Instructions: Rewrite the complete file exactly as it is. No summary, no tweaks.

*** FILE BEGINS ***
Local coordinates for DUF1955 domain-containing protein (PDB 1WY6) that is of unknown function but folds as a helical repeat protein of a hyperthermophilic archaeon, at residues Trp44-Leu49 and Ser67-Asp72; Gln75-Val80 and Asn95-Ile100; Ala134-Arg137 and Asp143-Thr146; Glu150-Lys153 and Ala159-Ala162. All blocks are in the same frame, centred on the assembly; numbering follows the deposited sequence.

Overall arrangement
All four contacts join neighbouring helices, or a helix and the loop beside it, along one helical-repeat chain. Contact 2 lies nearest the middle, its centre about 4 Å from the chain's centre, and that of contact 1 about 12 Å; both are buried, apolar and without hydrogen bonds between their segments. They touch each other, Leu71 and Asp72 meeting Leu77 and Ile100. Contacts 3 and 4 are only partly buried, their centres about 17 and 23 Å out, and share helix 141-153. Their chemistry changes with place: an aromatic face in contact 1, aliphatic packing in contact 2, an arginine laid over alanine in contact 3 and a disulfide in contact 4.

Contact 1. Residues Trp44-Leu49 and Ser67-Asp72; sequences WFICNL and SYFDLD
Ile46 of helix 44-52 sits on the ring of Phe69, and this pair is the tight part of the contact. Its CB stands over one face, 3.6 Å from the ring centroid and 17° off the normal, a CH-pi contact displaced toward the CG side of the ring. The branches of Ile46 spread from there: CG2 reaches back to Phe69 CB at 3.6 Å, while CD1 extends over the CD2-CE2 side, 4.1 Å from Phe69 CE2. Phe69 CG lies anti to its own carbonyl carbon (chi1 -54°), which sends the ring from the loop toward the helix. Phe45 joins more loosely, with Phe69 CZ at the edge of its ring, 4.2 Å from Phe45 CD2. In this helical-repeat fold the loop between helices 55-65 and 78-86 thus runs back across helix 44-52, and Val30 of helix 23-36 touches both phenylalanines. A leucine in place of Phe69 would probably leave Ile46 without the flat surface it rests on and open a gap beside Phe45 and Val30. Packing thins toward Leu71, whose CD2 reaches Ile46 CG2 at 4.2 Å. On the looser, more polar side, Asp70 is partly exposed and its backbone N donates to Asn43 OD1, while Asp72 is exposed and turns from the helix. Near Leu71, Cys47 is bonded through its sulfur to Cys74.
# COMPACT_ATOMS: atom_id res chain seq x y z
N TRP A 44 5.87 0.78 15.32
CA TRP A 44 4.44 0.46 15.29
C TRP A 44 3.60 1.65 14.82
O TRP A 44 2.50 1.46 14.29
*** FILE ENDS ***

Local coordinates for DUF1955 domain-containing protein (PDB 1WY6) that is of unknown function but folds as a helical repeat protein of a hyperthermophilic archaeon, at residues Trp44-Leu49 and Ser67-Asp72; Gln75-Val80 and Asn95-Ile100; Ala134-Arg137 and Asp143-Thr146; Glu150-Lys153 and Ala159-Ala162. All blocks are in the same frame, centred on the assembly; numbering follows the deposited sequence.

Overall arrangement
All four contacts join neighbouring helices, or a helix and the loop beside it, along one helical-repeat chain. Contact 2 lies nearest the middle, its centre about 4 Å from the chain's centre, and that of contact 1 about 12 Å; both are buried, apolar and without hydrogen bonds between their segments. They touch each other, Leu71 and Asp72 meeting Leu77 and Ile100. Contacts 3 and 4 are only partly buried, their centres about 17 and 23 Å out, and share helix 141-153. Their chemistry changes with place: an aromatic face in contact 1, aliphatic packing in contact 2, an arginine laid over alanine in contact 3 and a disulfide in contact 4.

Contact 1. Residues Trp44-Leu49 and Ser67-Asp72; sequences WFICNL and SYFDLD
Ile46 of helix 44-52 sits on the ring of Phe69, and this pair is the tight part of the contact. Its CB stands over one face, 3.6 Å from the ring centroid and 17° off the normal, a CH-pi contact displaced toward the CG side of the ring. The branches of Ile46 spread from there: CG2 reaches back to Phe69 CB at 3.6 Å, while CD1 extends over the CD2-CE2 side, 4.1 Å from Phe69 CE2. Phe69 CG lies anti to its own carbonyl carbon (chi1 -54°), which sends the ring from the loop toward the helix. Phe45 joins more loosely, with Phe69 CZ at the edge of its ring, 4.2 Å from Phe45 CD2. In this helical-repeat fold the loop between helices 55-65 and 78-86 thus runs back across helix 44-52, and Val30 of helix 23-36 touches both phenylalanines. A leucine in place of Phe69 would probably leave Ile46 without the flat surface it rests on and open a gap beside Phe45 and Val30. Packing thins toward Leu71, whose CD2 reaches Ile46 CG2 at 4.2 Å. On the looser, more polar side, Asp70 is partly exposed and its backbone N donates to Asn43 OD1, while Asp72 is exposed and turns from the helix. Near Leu71, Cys47 is bonded through its sulfur to Cys74.
# COMPACT_ATOMS: atom_id res chain seq x y z
N TRP A 44 5.87 0.78 15.32
CA TRP A 44 4.44 0.46 15.29
C TRP A 44 3.60 1.65 14.82
O TRP A 44 2.50 1.46 14.29